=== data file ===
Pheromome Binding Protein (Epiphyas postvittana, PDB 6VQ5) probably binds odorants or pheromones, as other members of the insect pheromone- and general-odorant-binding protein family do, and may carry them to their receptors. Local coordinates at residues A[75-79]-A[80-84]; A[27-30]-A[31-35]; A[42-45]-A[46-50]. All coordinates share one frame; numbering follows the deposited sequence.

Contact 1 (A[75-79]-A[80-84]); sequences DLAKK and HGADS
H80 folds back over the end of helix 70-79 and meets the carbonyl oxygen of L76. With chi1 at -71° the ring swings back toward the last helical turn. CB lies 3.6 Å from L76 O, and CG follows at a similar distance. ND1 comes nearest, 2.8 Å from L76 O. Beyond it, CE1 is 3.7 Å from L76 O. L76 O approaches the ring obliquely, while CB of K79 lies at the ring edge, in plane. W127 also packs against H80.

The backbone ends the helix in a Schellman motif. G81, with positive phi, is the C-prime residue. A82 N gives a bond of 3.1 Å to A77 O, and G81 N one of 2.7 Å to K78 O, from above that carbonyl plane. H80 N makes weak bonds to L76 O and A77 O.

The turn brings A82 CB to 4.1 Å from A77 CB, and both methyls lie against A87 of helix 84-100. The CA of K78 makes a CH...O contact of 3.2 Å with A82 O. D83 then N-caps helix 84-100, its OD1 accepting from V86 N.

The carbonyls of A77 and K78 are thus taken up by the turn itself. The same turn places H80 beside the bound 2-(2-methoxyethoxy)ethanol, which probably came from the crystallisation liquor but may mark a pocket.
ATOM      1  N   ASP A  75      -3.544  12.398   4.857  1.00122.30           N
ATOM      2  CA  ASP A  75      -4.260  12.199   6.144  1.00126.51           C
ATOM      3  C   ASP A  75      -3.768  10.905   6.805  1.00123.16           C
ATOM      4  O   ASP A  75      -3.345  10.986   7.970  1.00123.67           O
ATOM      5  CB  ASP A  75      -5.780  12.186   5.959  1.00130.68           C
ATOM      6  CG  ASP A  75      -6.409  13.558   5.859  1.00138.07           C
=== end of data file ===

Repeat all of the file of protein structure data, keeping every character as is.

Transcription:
Pheromome Binding Protein (Epiphyas postvittana, PDB 6VQ5) probably binds odorants or pheromones, as other members of the insect pheromone- and general-odorant-binding protein family do, and may carry them to their receptors. Local coordinates at residues A[75-79]-A[80-84]; A[27-30]-A[31-35]; A[42-45]-A[46-50]. All coordinates share one frame; numbering follows the deposited sequence.

Contact 1 (A[75-79]-A[80-84]); sequences DLAKK and HGADS
H80 folds back over the end of helix 70-79 and meets the carbonyl oxygen of L76. With chi1 at -71° the ring swings back toward the last helical turn. CB lies 3.6 Å from L76 O, and CG follows at a similar distance. ND1 comes nearest, 2.8 Å from L76 O. Beyond it, CE1 is 3.7 Å from L76 O. L76 O approaches the ring obliquely, while CB of K79 lies at the ring edge, in plane. W127 also packs against H80.

The backbone ends the helix in a Schellman motif. G81, with positive phi, is the C-prime residue. A82 N gives a bond of 3.1 Å to A77 O, and G81 N one of 2.7 Å to K78 O, from above that carbonyl plane. H80 N makes weak bonds to L76 O and A77 O.

The turn brings A82 CB to 4.1 Å from A77 CB, and both methyls lie against A87 of helix 84-100. The CA of K78 makes a CH...O contact of 3.2 Å with A82 O. D83 then N-caps helix 84-100, its OD1 accepting from V86 N.

The carbonyls of A77 and K78 are thus taken up by the turn itself. The same turn places H80 beside the bound 2-(2-methoxyethoxy)ethanol, which probably came from the crystallisation liquor but may mark a pocket.
ATOM      1  N   ASP A  75      -3.544  12.398   4.857  1.00122.30           N
ATOM      2  CA  ASP A  75      -4.260  12.199   6.144  1.00126.51           C
ATOM      3  C   ASP A  75      -3.768  10.905   6.805  1.00123.16           C
ATOM      4  O   ASP A  75      -3.345  10.986   7.970  1.00123.67           O
ATOM      5  CB  ASP A  75      -5.780  12.186   5.959  1.00130.68           C
ATOM      6  CG  ASP A  75      -6.409  13.558   5.859  1.00138.07           C